your new “natural” cat or dog food contain herbs such
extract, a neurotoxin that can cause neurological problems, seizures
When Veterinarians reported that Premium Edge caused
neurological problems in cats, testing found that one batch lacked
Vitamin B1(thiamine) but the real culprit in cat and dog foods may be
extract, a natural neurotoxin. Adverse reactions, including seizures,
can show up
soon after ingestion but symptoms may also be delayed which complicates
According to Mombu.com/medicine,
Flavoring. PAE: illness. An ounce can cause death" (PAE indicates
potential adverse affects). We already know that rosemary extract
cause seizures in cats and small dogs, so it is possible that large
also experience adverse effects depending on the ratio ingested.
vet may begin treatment for epilepsy without ever suspecting the real
seizures. While Phenobarbital will control or reduce seizures,
continues to consume the ingredient and neurological damage continues.
though FDA considers most herbs GRAS (generally regarded as safe) Pet
companies should research any herbal extract intended for a pet food
Holistic practitioners warn that herbal extracts, such as rosemary,
thyme, wormwood, dill, and mint, may be “mind-stimulating and
seizures” and note, they are referring to conditions brought about when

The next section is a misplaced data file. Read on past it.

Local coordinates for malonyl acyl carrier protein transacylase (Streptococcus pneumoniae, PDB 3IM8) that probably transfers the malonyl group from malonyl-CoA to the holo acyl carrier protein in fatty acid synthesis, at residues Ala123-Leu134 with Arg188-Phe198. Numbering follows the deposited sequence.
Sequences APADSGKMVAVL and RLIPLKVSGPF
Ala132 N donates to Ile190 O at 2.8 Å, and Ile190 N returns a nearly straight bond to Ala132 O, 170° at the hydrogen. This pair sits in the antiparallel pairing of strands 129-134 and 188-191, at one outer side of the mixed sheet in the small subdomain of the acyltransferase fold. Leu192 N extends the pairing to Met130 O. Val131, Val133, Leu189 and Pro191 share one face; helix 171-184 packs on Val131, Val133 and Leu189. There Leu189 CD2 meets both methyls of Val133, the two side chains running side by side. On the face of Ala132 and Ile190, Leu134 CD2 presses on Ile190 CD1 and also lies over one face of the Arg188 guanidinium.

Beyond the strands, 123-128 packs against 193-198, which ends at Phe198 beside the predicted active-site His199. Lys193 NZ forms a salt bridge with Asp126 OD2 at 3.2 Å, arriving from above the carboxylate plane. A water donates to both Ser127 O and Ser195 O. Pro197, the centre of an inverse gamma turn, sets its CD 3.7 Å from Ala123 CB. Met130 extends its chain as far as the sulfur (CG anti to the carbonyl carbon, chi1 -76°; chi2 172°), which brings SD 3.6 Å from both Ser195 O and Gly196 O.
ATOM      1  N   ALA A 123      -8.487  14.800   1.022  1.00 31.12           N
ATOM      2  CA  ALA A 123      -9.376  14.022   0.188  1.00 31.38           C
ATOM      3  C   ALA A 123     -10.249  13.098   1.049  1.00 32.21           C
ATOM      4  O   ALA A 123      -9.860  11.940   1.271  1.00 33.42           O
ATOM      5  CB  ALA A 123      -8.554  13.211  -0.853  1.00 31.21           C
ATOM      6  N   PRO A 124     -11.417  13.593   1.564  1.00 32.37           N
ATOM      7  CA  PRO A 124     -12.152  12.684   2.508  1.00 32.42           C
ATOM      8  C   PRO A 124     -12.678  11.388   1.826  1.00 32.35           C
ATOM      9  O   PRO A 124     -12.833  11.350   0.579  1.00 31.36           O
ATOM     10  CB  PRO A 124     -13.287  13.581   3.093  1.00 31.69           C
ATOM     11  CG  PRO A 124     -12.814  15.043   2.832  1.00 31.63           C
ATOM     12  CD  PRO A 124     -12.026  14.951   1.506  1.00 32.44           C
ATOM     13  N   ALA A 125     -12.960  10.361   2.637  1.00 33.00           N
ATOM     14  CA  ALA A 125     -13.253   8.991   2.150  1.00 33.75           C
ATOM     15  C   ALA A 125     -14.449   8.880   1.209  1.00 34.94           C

substances are ingested by susceptible humans, not by a dog or cat only
fraction of a human’s weight.
When “Natural” became a marketing buzzword in pet food after the 2007
disaster many cat and dog food makers capitalized on the “natural food”
by adding herbs, including rosemary extract, to their foods. Notably,
practitioners refer to herbal extracts such as rosemary, sage, thyme,
dill, and mint, as mind-stimulating contributors to seizures.
While a sprinkling of rosemary may be a healthy, delightful addition to
spaghetti sauce, in certain forms, herbs can be anything but “healthy.”
According to the University of Maryland Medical Center (1)
interact with supplements, medications, and even other herbs. Most
for herbal use carry the caveat “herbal extracts should be used under
supervision of a healthcare practitioner.” There have been reports of
reactions due to their volatile oil content. Reactions in humans
vomiting, spasms, coma and fluid in the lungs. Obviously the effect on
smaller animal such as a dog or cat could be much greater.
researchers found that rosemary interferes with absorption of iron in
resulting in anemia in humans. When pets are diagnosed with anemia, the
is commonly diagnosed as flea bites. Few vets would relate anemia to
extract in pet food so the anemic dog or cat is treated for fleas with
of dipping or oral flea prevention which may further affect the immune
UMMC states that rosemary oil (extract) should never be taken orally,
makes no sense to add it to a pet food recipe. Their experts also said
rosemary has not been studied in children, it is not recommended for
use in those under age 18.” That caution was for occasional medicinal
when cat or dog foods contain rosemary extract, pets are ingesting it
on a daily
basis for months or years!
In addition to problems associated with rosemary in pet foods, there
other questionable substances, such as soy products, newly created
additives (prebiotics), live bacteria (probiotics), waste products such
soybean hulls, and even dangerous levels of fluoride in many cat and
The only good pet food is one that has been carefully researched!